# Parametrization of a curve

## Homework Statement

I'm doing a line integral and can't seem to figure out the parametrization of this curve:
$x^2+y^2+z=2\pi$

## Homework Equations

Looking to get it to the form:
$\textbf{c}(r,t)=(x(r,t),y(r,t),z(r,t))$ (I don't even know if this is right though).

## The Attempt at a Solution

Trying to use $x=r \cos t$ and $y=r \sin t$ but I still can't get anywhere.

I have a feeling I'm totally in the wrong direction.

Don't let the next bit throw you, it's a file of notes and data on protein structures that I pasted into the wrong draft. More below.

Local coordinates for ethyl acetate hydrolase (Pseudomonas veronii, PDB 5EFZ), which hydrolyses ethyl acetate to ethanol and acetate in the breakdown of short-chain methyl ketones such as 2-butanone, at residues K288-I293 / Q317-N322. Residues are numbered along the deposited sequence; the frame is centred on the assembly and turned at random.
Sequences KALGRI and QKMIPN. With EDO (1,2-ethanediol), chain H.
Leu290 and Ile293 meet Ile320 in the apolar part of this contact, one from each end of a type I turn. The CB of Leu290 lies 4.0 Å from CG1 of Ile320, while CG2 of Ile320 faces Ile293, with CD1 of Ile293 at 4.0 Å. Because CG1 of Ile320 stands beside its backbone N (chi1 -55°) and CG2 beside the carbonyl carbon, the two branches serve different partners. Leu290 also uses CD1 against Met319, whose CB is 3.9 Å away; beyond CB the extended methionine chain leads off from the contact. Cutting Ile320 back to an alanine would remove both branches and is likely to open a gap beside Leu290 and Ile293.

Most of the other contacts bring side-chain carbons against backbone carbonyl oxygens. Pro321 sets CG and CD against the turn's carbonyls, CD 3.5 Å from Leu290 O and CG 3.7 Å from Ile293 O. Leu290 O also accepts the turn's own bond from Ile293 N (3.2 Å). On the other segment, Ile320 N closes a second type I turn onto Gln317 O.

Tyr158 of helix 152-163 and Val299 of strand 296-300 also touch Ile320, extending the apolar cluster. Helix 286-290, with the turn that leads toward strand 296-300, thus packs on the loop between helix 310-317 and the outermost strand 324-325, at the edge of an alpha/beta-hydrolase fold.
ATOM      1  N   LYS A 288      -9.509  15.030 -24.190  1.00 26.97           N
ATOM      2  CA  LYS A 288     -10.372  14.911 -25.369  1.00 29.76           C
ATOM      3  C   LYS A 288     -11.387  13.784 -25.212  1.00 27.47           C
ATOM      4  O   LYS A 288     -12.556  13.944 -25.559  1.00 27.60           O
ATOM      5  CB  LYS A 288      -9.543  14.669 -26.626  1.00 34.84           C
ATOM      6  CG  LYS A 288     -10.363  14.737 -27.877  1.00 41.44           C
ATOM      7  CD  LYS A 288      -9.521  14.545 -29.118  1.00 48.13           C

The $2\pi$ is killing me too!

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Your basic problem is NOT the "$2\pi$". It is that $x^2+ y^2+ z= 2\pi$ does NOT define a line (or curve or path) in three dimensions. It can be written as $z= 2\pi- x^2- y^2$ which is a surface (specifically, a paraboloid). Essentially, given any x and y you can solve for z so this is a two dimensional figure, not one dimension.
I realized this after thinking about for a while, the real parametrizaion I can't figure out is a curve that is a corkscrew getting narrower as it goes up around the parabolioid, starting at $(\sqrt{2\pi},0,0)$ and ending at the top of the paraboloid, $(0,0,2\pi)$